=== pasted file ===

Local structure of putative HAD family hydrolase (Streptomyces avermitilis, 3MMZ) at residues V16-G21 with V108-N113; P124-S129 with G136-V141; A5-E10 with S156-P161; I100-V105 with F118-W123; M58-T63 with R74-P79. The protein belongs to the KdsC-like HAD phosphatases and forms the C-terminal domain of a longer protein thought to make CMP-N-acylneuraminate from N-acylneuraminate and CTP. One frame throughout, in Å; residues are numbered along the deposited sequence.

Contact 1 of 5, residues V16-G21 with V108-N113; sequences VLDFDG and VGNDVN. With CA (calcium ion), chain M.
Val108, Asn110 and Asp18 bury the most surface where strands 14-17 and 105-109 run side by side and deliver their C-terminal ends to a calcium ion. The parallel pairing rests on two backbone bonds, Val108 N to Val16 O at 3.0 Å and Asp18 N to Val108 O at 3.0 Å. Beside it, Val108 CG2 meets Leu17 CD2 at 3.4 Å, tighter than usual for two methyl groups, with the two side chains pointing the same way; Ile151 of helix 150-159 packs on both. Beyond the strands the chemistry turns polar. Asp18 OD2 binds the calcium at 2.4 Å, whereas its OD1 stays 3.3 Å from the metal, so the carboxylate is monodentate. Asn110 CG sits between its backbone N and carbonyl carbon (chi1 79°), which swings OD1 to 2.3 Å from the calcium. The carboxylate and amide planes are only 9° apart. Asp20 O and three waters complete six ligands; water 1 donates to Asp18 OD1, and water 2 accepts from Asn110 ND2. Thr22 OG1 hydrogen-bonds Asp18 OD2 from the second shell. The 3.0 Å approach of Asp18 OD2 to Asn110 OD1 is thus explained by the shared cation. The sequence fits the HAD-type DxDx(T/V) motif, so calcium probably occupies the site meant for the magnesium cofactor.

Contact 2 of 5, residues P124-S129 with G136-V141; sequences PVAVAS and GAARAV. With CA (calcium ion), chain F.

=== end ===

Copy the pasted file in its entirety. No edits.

Local structure of putative HAD family hydrolase (Streptomyces avermitilis, 3MMZ) at residues V16-G21 with V108-N113; P124-S129 with G136-V141; A5-E10 with S156-P161; I100-V105 with F118-W123; M58-T63 with R74-P79. The protein belongs to the KdsC-like HAD phosphatases and forms the C-terminal domain of a longer protein thought to make CMP-N-acylneuraminate from N-acylneuraminate and CTP. One frame throughout, in Å; residues are numbered along the deposited sequence.

Contact 1 of 5, residues V16-G21 with V108-N113; sequences VLDFDG and VGNDVN. With CA (calcium ion), chain M.
Val108, Asn110 and Asp18 bury the most surface where strands 14-17 and 105-109 run side by side and deliver their C-terminal ends to a calcium ion. The parallel pairing rests on two backbone bonds, Val108 N to Val16 O at 3.0 Å and Asp18 N to Val108 O at 3.0 Å. Beside it, Val108 CG2 meets Leu17 CD2 at 3.4 Å, tighter than usual for two methyl groups, with the two side chains pointing the same way; Ile151 of helix 150-159 packs on both. Beyond the strands the chemistry turns polar. Asp18 OD2 binds the calcium at 2.4 Å, whereas its OD1 stays 3.3 Å from the metal, so the carboxylate is monodentate. Asn110 CG sits between its backbone N and carbonyl carbon (chi1 79°), which swings OD1 to 2.3 Å from the calcium. The carboxylate and amide planes are only 9° apart. Asp20 O and three waters complete six ligands; water 1 donates to Asp18 OD1, and water 2 accepts from Asn110 ND2. Thr22 OG1 hydrogen-bonds Asp18 OD2 from the second shell. The 3.0 Å approach of Asp18 OD2 to Asn110 OD1 is thus explained by the shared cation. The sequence fits the HAD-type DxDx(T/V) motif, so calcium probably occupies the site meant for the magnesium cofactor.

Contact 2 of 5, residues P124-S129 with G136-V141; sequences PVAVAS and GAARAV. With CA (calcium ion), chain F.